We had our first child, Courtney, on April 1, 1980, followed by Kerry in April, 1983. David came along in November, 1988, making our family complete.
During these past 32 years, we’ve had our share of triumphs and challenges. We’ve been through the usual financial ups and downs, survived in-law adjustments and normal marital conflicts. We’ve lost parents – his father and my mother, both traumatic times for us. We’ve changed careers, achieved a few dreams, gave up a few others. It certainly hasn’t always been easy, but we were both committed to making it work, and we’ve been rewarded for our efforts. He is still my best friend.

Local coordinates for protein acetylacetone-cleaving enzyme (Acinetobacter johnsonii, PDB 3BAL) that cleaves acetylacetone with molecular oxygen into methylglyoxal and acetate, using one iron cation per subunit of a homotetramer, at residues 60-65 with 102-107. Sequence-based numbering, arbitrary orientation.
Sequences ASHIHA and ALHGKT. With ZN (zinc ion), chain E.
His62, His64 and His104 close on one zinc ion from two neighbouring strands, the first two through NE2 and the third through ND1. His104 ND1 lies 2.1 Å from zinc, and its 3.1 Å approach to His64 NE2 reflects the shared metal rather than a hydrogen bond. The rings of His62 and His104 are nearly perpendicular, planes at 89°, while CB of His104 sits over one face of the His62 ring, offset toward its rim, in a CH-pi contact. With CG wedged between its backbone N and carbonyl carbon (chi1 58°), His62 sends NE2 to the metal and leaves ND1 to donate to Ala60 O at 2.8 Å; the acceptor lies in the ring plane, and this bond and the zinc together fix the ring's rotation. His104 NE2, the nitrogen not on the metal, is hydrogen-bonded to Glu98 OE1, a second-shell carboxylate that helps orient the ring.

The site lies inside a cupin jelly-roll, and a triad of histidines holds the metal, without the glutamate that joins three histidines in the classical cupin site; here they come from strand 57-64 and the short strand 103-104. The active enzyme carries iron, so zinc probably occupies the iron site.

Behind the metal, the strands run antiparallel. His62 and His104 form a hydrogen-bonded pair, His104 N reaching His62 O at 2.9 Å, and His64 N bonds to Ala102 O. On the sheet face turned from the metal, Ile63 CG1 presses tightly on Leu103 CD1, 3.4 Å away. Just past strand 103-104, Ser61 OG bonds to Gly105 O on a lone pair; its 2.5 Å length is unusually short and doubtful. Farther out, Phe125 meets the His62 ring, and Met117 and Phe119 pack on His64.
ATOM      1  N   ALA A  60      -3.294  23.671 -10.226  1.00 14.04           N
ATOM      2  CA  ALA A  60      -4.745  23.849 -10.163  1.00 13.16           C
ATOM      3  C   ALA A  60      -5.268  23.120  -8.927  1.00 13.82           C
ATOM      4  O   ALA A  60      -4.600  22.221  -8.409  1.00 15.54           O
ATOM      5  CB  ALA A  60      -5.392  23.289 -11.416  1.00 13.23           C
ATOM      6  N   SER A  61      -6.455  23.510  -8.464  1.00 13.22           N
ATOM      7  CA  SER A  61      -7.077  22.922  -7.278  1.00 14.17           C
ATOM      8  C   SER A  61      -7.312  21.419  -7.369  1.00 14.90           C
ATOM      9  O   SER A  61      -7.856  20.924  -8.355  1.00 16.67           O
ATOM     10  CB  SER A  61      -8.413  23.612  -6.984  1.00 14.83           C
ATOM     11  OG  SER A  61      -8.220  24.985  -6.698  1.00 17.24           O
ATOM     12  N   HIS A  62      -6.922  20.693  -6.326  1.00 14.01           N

Though we’ve been remarkably blessed, health-wise, we’ve made a few emergency-room runs with our children. We spent our 22nd anniversary in a hospital waiting room while our oldest daughter, still in college then, underwent an emergency appendectomy. The following year, that same daughter was badly injured in a chemistry lab accident that resulted in several days in ICU. That was undoubtedly the most terrifying ordeal of our lives, and we survived it by clinging to each other. Courtney is now healthy and thriving in her research career, while Kerry prepares to graduate from medical school in the spring and David is a pre-med major in college. John and I both consider our children to be the greatest blessing of our marriage, and we are so grateful for them.